by Steven Silkunas
Barkow, Al. Golf’s All-Time Firsts, Mosts, Leasts, and a Few Nevers. Taylor. 2012. c.184p. ISBN 9781589796768. pap. $13.95. SPORTS
Over almost 50 years, Barkow (Golf’s Golden Grind: The History of the Tour) has written for every significant American golf publication and authored many books as well, with two listed in this roundup. Here he has compiled what may be the best cheat sheet to date for any golf trivia contest. It covers the usual categories (e.g., Top 10 Finishes, Winners of Majors by Event, etc.), but also delves into the more arcane (e.g., Best One-Eyed Victor, Number of Clubs Broken During a Round). VERDICT While this is an enjoyable read, it’s likely to become out of date before long, which raises the question of whether it’s better as a short term public library asset or as a gift without long-lasting value. Either way, a fun resource for now.
Barkow, Al. The Upset: Jack Fleck’s Indredible Victory over Ben Hogan at the U.S. Open. Chicago Review, dist. by IPG. Jun. 2012. c.256p. photogs. index. ISBN 9781613740750. $24.95. SPORTS
In golf, excellence is judged by performance in majors. To win a major, two things have to happen: there needs to be a high level of skill‚ and a high level of luck. In The Upset, veteran golf journalist Barkow (contributing writer, Golf World; The Golden Era of Golf) works through the drama of the 1955 U.S. Open, where Ben Hogan was the “sure thing,” albeit in the waning days of his prime. Jack Fleck, who simply qualified to be there, was a good player, but not of Hogan’s caliber. He proved to be Cinderella. Barkow does a credible job of comparing the strengths and similarities of these two competitors. VERDICT Barkow puts readers very much in the moment with a good story. Neil Sagebiel’s book, below, is on the same subject, and is also a good read. Either would be a fine addition to golf collections.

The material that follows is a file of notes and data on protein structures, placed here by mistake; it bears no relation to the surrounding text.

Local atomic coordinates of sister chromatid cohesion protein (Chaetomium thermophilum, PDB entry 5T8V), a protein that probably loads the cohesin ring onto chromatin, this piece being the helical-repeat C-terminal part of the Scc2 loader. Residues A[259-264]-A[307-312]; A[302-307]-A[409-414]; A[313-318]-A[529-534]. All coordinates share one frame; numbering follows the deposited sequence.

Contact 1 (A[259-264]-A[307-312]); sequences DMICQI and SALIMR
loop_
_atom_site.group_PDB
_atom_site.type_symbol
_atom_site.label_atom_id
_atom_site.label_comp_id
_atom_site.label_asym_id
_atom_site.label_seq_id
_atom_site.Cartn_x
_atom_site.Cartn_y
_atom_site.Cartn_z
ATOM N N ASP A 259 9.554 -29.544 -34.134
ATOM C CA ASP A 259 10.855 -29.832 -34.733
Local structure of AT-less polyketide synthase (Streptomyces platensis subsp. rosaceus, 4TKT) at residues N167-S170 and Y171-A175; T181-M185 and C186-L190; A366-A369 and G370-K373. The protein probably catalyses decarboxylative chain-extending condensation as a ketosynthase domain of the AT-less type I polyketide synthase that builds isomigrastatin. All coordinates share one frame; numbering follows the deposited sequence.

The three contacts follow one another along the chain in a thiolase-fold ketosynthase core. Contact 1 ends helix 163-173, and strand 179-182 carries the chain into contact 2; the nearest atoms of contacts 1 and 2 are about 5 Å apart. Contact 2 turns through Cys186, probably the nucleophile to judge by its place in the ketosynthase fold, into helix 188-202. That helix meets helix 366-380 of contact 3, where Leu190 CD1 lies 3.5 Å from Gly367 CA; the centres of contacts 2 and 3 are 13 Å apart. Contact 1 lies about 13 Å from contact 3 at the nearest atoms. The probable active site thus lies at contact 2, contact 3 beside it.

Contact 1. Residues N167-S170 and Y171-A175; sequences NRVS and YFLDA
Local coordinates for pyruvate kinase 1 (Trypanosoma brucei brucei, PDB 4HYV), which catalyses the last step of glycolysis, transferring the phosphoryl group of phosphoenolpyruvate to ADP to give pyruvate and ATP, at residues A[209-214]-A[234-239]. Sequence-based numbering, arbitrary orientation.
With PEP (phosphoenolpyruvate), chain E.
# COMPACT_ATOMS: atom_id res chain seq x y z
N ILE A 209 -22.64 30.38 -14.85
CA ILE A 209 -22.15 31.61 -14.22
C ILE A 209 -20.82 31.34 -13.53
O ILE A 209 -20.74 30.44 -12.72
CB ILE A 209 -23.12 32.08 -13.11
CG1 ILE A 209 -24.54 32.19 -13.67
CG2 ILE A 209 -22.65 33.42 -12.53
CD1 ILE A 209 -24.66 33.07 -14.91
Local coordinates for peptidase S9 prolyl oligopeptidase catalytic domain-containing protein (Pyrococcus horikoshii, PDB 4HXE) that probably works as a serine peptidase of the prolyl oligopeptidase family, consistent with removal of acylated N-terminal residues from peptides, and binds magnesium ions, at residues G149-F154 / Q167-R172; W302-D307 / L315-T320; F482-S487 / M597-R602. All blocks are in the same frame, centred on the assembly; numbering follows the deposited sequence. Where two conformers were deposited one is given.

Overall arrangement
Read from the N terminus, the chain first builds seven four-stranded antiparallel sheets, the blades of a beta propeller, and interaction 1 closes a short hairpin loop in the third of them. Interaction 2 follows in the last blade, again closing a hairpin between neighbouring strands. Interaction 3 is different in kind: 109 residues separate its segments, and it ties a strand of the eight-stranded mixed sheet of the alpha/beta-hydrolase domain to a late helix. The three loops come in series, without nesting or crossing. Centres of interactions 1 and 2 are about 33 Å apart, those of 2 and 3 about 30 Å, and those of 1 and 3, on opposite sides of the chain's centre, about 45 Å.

Barrett, David. Making the Masters: Bobby Jones and the Birth of America’s Greatest Golf Tournament. Skyhorse, dist. by Norton. 2012. c.320p. index. ISBN 9781616086091. $24.95. SPORTS
Barrett (editor-in-chief, Fairway Living magazine; Miracle at Merion) chronicles the early years of the Masters, with special emphasis on 1934 and 1935. Today, many count the tournament at the Augusta National Golf Club as the most important of the four major golf championships, but its beginnings were rather pedestrian: the Masters originated as an event to increase membership at the fledgling Augusta club. Barrett has done considerable research on his subject, in particular noting changes in the course over the years. VERDICT The problem here is that many books have already been written on this subject, as well as on co-founder of the Masters, Bobby Jones, e.g., Curt Sampson’s The Masters: Golf, Money, and Power in Augusta, Georgia, and David Owen’s The Making of the Masters, so this one is an optional purchase. While the Masters and its history are interesting, it’s hard to make a case for another book in this crowded market.
Bartlett, James Y. & Professional Caddies Association. Mastering Golf’s Toughest Shots: The World’s Best Caddies Share Their Secrets of Success. Sellers. 2012. c.160p. photogs. ISBN 9781416206903. pap. $18.95. SPORTS
Professional golfers depend on caddies. Yes, a pro’s bag is heavy, but that’s the least among the reasons for having a caddy. On the course the caddy is the only one who can give advice to the player without penalty. In their second book, Bartlett and the Professional Caddies Association (Think Like a Caddie‚Ä¶Play Like a Pro) offer the sage advice of a number of premier caddies, including Bartlett himself. While their first book showed that a competent caddy can help a player avoid trouble, the message here is that even the best players are subject to mis-hits, long bunker shots, wind, and foul weather. But, with forethought, one can reduce the opportunities for trouble, and, should trouble arise, the book explains how to deal with it. VERDICT Good advice, best for golfers to borrow from public library collections. With a foreword by Gary Player.
Dodson, James. American Triumvirate: Sam Snead, Byron Nelson, Ben Hogan, and the Modern Age of Golf. Knopf. 2012. c.400p. photogs. bibliog. ISBN 9780307272492. $28.95. SPORTS
Dodson (former columnist, Golf Magazine; Ben Hogan: An American Life) gives a new accounting of three players who shaped modern golf. They were all born in 1912‚ hence the centennial coverage‚ and had remarkable similarities (all came from what would today be considered disadvantaged childhoods), as well as differences (e.g., Snead was the most gifted athletically; Hogan the ultimate grinder.) In their day, any one of the three was a good bet to win. All three broke records, Nelson with his win streak, Hogan his Grand Slam, Snead his decades winning span. Typically, most golf books tend to focus on either individual players or single events; this book covers multiple decades, lives and events. VERDICT While many readers may associate Gary Player, Arnold Palmer and Jack Nicklaus with “modern” golf, these legends revived a game that was fading at the end of the 1930s and moved it into the next two decades of popularity. Recommended for general readers and golf fans.